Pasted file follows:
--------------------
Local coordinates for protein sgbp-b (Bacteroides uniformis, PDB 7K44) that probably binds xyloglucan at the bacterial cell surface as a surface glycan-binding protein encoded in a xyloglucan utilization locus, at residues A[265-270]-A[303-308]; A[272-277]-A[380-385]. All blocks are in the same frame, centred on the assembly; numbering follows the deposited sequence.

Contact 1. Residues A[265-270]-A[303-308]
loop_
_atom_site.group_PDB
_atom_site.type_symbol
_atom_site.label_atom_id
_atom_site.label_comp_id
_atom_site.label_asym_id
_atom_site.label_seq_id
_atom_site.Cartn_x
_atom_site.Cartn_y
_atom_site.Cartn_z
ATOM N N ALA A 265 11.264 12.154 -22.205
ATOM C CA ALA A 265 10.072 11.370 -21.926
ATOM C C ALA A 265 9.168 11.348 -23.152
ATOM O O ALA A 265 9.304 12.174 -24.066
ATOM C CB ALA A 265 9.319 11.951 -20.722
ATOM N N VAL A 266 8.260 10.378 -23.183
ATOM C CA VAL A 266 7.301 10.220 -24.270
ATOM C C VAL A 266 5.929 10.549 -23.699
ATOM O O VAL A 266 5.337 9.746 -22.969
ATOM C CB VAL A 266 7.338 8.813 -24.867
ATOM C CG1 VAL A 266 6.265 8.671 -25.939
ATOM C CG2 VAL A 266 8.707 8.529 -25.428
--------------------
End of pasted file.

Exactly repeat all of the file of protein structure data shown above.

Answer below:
Local coordinates for protein sgbp-b (Bacteroides uniformis, PDB 7K44) that probably binds xyloglucan at the bacterial cell surface as a surface glycan-binding protein encoded in a xyloglucan utilization locus, at residues A[265-270]-A[303-308]; A[272-277]-A[380-385]. All blocks are in the same frame, centred on the assembly; numbering follows the deposited sequence.

Contact 1. Residues A[265-270]-A[303-308]
loop_
_atom_site.group_PDB
_atom_site.type_symbol
_atom_site.label_atom_id
_atom_site.label_comp_id
_atom_site.label_asym_id
_atom_site.label_seq_id
_atom_site.Cartn_x
_atom_site.Cartn_y
_atom_site.Cartn_z
ATOM N N ALA A 265 11.264 12.154 -22.205
ATOM C CA ALA A 265 10.072 11.370 -21.926
ATOM C C ALA A 265 9.168 11.348 -23.152
ATOM O O ALA A 265 9.304 12.174 -24.066
ATOM C CB ALA A 265 9.319 11.951 -20.722
ATOM N N VAL A 266 8.260 10.378 -23.183
ATOM C CA VAL A 266 7.301 10.220 -24.270
ATOM C C VAL A 266 5.929 10.549 -23.699
ATOM O O VAL A 266 5.337 9.746 -22.969
ATOM C CB VAL A 266 7.338 8.813 -24.867
ATOM C CG1 VAL A 266 6.265 8.671 -25.939
ATOM C CG2 VAL A 266 8.707 8.529 -25.428